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Recent interesting finds #2

Richard Sheaff

This oversized trade card is not really a new find, but one I came across in my accumulations for the first time in along time. It’s a wonderful example of Victorian imagination and analogy!

A recent exhibit I posted (Back The BB!) was about my attraction to homemade, stenciled signs of one kind or another. I collected this large one in Arizona in 2018, at a point in time when a presidential election coincided with the New England Patriots played in a (losing) Superbowl game in Arizona against the San Francisco Giants. Some Ron Paul campaign person cleverly combined the political message with a simulated Patriots team logo.

Despite a reputation in some quarters for being repressed, Victorians in fact frequently displayed a vivid imagination. Here a man’s head is pictured as a machine that could convert mice marched into his ear into elephants coming out of his mouth!

A 1939 usage of the word “EPHEMERA” as the name of the literary magazine of the Mississippi State College For Women.

That Victorian sense of whimsey at work again. Love the flying fish with wheels.

This must have been a particularly annoying advertising medium . . . ads projected onto a front wall during a movie or theatrical production! The Best and Most Refined Advertising Medium of the Present Day. Right.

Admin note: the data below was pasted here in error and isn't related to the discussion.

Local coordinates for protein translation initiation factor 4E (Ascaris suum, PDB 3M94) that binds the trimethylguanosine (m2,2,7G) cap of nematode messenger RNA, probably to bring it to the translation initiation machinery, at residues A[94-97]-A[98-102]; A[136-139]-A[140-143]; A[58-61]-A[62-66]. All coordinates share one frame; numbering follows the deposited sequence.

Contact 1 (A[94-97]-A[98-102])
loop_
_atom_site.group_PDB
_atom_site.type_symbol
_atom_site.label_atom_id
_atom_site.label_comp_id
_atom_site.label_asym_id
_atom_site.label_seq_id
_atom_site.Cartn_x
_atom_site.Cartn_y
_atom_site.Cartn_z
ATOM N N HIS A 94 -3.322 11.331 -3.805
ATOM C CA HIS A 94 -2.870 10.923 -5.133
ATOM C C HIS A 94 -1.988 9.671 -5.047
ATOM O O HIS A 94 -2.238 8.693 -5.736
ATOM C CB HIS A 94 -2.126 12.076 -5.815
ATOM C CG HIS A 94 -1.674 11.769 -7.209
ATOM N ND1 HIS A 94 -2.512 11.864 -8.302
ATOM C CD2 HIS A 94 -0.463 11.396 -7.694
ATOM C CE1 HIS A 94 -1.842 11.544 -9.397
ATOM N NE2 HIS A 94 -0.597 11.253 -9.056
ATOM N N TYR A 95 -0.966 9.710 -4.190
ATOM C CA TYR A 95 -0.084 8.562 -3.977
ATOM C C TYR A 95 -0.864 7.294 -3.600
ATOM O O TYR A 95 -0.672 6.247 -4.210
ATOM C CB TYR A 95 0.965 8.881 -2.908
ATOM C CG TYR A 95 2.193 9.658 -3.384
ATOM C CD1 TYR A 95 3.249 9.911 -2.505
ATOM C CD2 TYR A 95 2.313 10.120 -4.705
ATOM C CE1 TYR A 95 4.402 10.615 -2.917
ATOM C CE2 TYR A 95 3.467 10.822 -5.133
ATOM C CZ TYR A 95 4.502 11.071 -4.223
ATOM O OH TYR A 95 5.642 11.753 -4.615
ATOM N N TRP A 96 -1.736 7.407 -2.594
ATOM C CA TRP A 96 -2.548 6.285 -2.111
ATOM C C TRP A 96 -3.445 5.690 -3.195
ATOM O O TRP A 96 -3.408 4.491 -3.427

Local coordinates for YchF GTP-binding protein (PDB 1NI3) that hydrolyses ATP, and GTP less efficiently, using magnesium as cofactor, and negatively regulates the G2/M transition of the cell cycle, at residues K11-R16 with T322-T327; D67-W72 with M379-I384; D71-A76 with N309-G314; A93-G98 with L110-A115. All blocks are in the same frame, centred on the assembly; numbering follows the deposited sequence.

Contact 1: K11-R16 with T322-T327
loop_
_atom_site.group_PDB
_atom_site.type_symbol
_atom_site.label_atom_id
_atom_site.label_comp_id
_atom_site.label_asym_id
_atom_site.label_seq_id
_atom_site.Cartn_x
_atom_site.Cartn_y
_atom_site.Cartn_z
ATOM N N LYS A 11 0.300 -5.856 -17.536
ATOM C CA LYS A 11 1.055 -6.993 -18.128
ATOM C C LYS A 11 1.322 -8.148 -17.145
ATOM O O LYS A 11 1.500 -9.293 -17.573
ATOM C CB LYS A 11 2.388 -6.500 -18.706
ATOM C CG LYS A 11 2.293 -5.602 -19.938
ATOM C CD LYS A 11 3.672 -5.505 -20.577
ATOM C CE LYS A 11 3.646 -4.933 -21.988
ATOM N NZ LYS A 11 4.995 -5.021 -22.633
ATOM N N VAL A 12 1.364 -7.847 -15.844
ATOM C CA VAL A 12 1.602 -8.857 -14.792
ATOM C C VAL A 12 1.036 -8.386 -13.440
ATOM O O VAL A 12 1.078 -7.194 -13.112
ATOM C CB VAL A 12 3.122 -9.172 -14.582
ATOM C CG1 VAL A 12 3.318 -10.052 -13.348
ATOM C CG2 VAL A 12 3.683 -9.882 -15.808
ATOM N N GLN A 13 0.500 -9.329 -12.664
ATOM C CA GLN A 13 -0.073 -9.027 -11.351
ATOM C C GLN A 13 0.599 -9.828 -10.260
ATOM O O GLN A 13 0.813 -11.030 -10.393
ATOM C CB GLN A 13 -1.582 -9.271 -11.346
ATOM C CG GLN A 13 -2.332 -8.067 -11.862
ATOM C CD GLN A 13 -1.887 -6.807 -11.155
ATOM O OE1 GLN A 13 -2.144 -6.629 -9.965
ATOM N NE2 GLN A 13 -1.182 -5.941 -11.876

A door hanger. The suggestion was that a housewife take it off the front doorknob, then head off to the store to show them what you needed to buy. Then as now, advertising works to create a need if it doesn’t already exist.

An uncut full sheet of small motto or etiquette labels to be used on the back flap of letter envelopes. True love can ne’er be forgot, We are so happy together, Do you ever think of me?, Yours most faithfully, From you know who, Who the deuce can this be from?, and more . . . .

One of my favorite sorts of ephemera from any era . . . purely functional, words and numbers, naive in construction, graphic.

There are two or three trade cards bearing this same imagery: waiting grasshoppers and crows watching a field being sowed, with the pun “That’s wheat by-and-by”. The hymn The Sweet By-and-By, written by S. Fillmore Bennett with music by Joseph P. Webster was published in 1868. This version was hand-drawn on a page of an autograph album.

Love the lace collar!

A pastoral scene on a WWII postcard image  of Spirit Lake, before Mount St. Helens blew in 2008. Spirit Lake no longer exists.